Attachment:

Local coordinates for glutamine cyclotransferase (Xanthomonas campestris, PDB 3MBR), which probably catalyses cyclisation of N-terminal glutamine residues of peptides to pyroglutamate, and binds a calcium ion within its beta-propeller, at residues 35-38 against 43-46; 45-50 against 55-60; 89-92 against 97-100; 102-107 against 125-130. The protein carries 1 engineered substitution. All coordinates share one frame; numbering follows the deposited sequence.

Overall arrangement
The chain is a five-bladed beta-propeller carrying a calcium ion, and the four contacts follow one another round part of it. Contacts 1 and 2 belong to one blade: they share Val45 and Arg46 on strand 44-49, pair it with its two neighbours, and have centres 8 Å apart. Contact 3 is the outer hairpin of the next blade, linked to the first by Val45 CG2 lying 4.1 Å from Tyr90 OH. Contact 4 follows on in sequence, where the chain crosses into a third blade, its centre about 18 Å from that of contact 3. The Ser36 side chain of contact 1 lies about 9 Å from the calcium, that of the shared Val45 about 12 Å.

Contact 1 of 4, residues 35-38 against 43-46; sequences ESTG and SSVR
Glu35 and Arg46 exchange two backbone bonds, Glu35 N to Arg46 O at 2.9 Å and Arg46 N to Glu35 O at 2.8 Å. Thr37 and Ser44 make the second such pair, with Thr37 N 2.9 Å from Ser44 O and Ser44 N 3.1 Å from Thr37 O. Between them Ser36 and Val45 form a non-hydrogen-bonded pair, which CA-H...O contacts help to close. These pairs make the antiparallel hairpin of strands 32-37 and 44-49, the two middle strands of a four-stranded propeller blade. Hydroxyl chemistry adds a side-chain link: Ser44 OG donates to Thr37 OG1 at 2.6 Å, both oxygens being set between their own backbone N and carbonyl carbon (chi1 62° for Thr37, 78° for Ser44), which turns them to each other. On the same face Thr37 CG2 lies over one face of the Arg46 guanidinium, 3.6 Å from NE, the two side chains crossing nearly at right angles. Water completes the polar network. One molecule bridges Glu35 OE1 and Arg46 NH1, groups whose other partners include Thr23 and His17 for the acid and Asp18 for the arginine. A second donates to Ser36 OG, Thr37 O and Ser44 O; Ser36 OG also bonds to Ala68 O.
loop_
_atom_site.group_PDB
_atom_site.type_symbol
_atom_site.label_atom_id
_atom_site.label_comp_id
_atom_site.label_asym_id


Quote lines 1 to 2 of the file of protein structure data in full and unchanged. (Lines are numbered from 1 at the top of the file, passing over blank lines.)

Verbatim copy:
Local coordinates for glutamine cyclotransferase (Xanthomonas campestris, PDB 3MBR), which probably catalyses cyclisation of N-terminal glutamine residues of peptides to pyroglutamate, and binds a calcium ion within its beta-propeller, at residues 35-38 against 43-46; 45-50 against 55-60; 89-92 against 97-100; 102-107 against 125-130. The protein carries 1 engineered substitution. All coordinates share one frame; numbering follows the deposited sequence.

Overall arrangement